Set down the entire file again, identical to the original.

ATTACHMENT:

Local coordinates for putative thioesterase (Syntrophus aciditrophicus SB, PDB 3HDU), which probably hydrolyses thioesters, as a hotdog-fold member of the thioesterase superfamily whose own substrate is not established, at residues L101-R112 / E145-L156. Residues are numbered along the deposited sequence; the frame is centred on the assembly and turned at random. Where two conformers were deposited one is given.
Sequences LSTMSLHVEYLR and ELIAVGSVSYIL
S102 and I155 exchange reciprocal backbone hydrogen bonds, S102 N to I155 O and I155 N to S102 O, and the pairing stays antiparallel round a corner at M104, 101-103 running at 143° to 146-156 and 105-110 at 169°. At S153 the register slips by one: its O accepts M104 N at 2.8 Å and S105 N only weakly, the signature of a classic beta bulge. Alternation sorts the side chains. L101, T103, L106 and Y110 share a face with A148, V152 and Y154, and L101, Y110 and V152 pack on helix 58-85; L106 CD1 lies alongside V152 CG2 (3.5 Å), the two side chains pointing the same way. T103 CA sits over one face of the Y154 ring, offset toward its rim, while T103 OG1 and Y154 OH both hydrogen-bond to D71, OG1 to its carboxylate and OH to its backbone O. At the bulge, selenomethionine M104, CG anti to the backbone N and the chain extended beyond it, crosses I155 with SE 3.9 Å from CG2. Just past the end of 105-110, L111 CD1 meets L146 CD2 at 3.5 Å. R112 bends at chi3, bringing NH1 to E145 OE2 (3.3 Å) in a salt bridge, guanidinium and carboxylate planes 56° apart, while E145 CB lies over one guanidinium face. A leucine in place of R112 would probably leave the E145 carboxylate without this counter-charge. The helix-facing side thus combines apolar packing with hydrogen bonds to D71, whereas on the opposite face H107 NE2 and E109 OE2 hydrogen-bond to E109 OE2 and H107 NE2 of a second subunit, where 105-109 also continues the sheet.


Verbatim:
Local coordinates for putative thioesterase (Syntrophus aciditrophicus SB, PDB 3HDU), which probably hydrolyses thioesters, as a hotdog-fold member of the thioesterase superfamily whose own substrate is not established, at residues L101-R112 / E145-L156. Residues are numbered along the deposited sequence; the frame is centred on the assembly and turned at random. Where two conformers were deposited one is given.
Sequences LSTMSLHVEYLR and ELIAVGSVSYIL
S102 and I155 exchange reciprocal backbone hydrogen bonds, S102 N to I155 O and I155 N to S102 O, and the pairing stays antiparallel round a corner at M104, 101-103 running at 143° to 146-156 and 105-110 at 169°. At S153 the register slips by one: its O accepts M104 N at 2.8 Å and S105 N only weakly, the signature of a classic beta bulge. Alternation sorts the side chains. L101, T103, L106 and Y110 share a face with A148, V152 and Y154, and L101, Y110 and V152 pack on helix 58-85; L106 CD1 lies alongside V152 CG2 (3.5 Å), the two side chains pointing the same way. T103 CA sits over one face of the Y154 ring, offset toward its rim, while T103 OG1 and Y154 OH both hydrogen-bond to D71, OG1 to its carboxylate and OH to its backbone O. At the bulge, selenomethionine M104, CG anti to the backbone N and the chain extended beyond it, crosses I155 with SE 3.9 Å from CG2. Just past the end of 105-110, L111 CD1 meets L146 CD2 at 3.5 Å. R112 bends at chi3, bringing NH1 to E145 OE2 (3.3 Å) in a salt bridge, guanidinium and carboxylate planes 56° apart, while E145 CB lies over one guanidinium face. A leucine in place of R112 would probably leave the E145 carboxylate without this counter-charge. The helix-facing side thus combines apolar packing with hydrogen bonds to D71, whereas on the opposite face H107 NE2 and E109 OE2 hydrogen-bond to E109 OE2 and H107 NE2 of a second subunit, where 105-109 also continues the sheet.